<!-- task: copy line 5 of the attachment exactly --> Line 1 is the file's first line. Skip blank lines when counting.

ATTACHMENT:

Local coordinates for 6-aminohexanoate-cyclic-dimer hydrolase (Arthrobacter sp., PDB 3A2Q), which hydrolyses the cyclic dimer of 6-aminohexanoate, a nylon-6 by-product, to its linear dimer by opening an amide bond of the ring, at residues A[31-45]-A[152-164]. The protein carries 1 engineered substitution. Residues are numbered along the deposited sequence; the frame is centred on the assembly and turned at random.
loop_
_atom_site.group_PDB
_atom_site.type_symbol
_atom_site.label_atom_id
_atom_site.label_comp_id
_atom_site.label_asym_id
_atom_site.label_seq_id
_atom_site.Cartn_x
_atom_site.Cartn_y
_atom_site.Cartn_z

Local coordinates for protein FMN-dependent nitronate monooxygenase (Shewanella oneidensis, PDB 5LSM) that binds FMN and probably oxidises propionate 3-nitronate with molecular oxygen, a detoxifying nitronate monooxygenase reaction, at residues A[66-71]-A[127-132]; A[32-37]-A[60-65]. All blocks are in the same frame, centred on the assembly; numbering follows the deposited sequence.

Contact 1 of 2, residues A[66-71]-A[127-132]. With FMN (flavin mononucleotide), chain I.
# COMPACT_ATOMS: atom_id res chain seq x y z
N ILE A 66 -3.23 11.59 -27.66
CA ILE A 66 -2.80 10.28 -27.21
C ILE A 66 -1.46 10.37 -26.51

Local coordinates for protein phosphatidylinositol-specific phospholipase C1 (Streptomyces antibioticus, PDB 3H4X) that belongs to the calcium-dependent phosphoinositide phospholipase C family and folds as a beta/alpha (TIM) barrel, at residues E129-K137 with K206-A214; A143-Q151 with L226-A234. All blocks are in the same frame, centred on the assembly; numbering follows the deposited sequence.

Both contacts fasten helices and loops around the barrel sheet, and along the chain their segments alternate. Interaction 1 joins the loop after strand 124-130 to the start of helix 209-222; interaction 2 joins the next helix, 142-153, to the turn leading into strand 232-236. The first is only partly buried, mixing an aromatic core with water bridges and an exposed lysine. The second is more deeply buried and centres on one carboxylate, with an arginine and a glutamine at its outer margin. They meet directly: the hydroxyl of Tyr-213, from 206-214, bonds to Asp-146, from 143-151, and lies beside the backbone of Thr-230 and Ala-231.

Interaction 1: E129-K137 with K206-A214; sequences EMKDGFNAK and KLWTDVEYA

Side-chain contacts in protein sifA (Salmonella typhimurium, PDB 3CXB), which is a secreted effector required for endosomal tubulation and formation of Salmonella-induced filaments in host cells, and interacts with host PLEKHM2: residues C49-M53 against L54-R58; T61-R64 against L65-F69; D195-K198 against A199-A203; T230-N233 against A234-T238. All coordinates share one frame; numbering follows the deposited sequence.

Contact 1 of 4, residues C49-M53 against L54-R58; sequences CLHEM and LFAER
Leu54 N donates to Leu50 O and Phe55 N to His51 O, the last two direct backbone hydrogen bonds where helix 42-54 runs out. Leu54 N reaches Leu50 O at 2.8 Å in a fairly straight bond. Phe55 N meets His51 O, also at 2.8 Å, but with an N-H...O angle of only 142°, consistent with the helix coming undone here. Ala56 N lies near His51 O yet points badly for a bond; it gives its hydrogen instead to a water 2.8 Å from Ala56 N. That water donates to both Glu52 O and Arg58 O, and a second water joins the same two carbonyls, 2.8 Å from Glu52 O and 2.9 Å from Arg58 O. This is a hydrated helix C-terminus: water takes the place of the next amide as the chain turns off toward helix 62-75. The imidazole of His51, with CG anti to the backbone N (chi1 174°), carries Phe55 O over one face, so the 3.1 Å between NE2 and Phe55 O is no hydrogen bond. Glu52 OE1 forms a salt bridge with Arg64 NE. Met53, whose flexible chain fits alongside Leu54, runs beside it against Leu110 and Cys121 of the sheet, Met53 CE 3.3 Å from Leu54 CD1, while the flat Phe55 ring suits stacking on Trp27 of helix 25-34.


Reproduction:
_atom_site.label_atom_id